As my father told it, his mother was as kind as his father was tough.

Campbell origins

On his maternal side, Henry came from a family that was obsessed with family lineage; his mother and aunt traced it back to the pre-Revolutionary War period to Ninian Beall, who was given a land grant from the Crown where Georgetown (in Washington, D.C.) resides today. On his paternal side, he came from a situation so dire that his father ran away at 13.

Henry’s father, Admiral Franklin (A.F.) Campbell, never talked about his Campbell family background. Family records indicate that his father, Frank Campbell, was his mother Mary Baker’s second husband. When Mary Baker died, her obituary listed two surviving children and four stepchildren, but Henry never met his grandparents.

In an interview in 2000 with Betsy, Henry shared what he knew:

He grew up on a dirt poor, hard scrabble farm. But he was under a very severe father, which explains some of the harshness with which he treated us. He always wanted to be a loving father, but he couldn’t bring himself to all the way.

When he was 13, he ran away from home. He went to Chicago where he picked up bottles on the street and washed them and turned them over to bottlers to make enough money to eat. He was very much living on the street. Somehow he got a job on floor of the Chicago grain exchange when he was 17.  When was 18 or 19, he caught the eye one of the traders on the floor who made him his assistant. By the time he was 23, he had made $100,000. This was in the 1890s. The crash of 1898 came along and he lost most of it, but he’d saved enough to go to dental school. I think it was a two-year course in those days. After the first year, he was made an assistant to one of the professors, which paid his tuition and board the second year. He left there and came West, went to Seattle.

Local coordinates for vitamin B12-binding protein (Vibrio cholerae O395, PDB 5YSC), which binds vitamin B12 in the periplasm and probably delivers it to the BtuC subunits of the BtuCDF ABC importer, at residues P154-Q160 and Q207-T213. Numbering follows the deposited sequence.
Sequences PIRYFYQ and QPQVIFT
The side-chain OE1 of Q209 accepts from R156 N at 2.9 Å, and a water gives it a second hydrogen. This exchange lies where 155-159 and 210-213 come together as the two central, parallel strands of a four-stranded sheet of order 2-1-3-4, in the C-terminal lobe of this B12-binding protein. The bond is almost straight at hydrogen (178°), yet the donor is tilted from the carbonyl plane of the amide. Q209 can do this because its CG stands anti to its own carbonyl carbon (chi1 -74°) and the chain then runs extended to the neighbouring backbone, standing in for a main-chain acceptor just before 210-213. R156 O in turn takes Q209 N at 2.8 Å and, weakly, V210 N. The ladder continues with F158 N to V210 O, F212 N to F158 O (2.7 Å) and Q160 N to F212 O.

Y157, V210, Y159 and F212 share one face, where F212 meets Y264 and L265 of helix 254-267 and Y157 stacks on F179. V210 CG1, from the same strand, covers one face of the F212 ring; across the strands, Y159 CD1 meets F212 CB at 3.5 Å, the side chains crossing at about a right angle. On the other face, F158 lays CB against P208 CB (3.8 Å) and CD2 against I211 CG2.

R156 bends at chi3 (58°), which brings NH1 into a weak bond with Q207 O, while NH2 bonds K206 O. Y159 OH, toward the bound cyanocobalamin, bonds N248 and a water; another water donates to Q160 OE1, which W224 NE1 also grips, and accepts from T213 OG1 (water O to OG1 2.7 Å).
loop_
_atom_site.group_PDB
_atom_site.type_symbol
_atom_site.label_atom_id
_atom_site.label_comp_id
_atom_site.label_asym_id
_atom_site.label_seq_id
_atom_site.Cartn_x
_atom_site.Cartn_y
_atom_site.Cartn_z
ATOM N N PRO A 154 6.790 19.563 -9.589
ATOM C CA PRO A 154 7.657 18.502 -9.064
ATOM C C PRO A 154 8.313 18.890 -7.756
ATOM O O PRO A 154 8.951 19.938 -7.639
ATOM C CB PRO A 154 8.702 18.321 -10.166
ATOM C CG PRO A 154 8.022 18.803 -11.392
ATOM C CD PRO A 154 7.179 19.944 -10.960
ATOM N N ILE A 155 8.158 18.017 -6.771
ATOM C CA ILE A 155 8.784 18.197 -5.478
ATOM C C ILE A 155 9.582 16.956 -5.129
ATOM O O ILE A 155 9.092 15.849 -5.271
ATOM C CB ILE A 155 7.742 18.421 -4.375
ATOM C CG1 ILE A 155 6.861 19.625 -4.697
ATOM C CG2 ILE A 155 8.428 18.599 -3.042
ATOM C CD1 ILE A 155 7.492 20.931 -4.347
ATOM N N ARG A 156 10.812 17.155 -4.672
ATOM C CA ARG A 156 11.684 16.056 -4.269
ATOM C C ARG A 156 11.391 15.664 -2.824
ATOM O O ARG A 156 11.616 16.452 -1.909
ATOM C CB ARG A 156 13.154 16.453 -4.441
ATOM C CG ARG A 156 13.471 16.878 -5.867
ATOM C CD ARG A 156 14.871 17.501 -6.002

Early 20th century Yakima

A potlatch party at Fort Simcoe on July 4, 1894 - HJ is in the chair behind the man lying down and Lizzie is behind

A potlatch party at Fort Simcoe on July 4, 1894 – HJ is in the chair behind the man lying down and Lizzie is behind

Henry often shared this story as a way of explaining what Yakima was like at the turn of the 20th century:

It was still a little bit of the wild west. Dad was an expert card player, so he used to spend some time in the back room of the Old Pastime, which was a saloon in those days, before he was married. He would go in there after work, play cards. He was very good at it. The Pastime Saloon was between Front and First Street on Yakima Avenue, in the middle of the block. Long narrow room. The front end was given over, in my day, to a soda fountain. In the back room, they had card games, with a bead curtain in between the front and the rear, much like you saw in the old movies. There used to be a man in town named Jake Cottrell, known as Uncle Jake, with no visible means of support. He’d be around for a while, and then he’d disappear, and later come back, pretty well off again.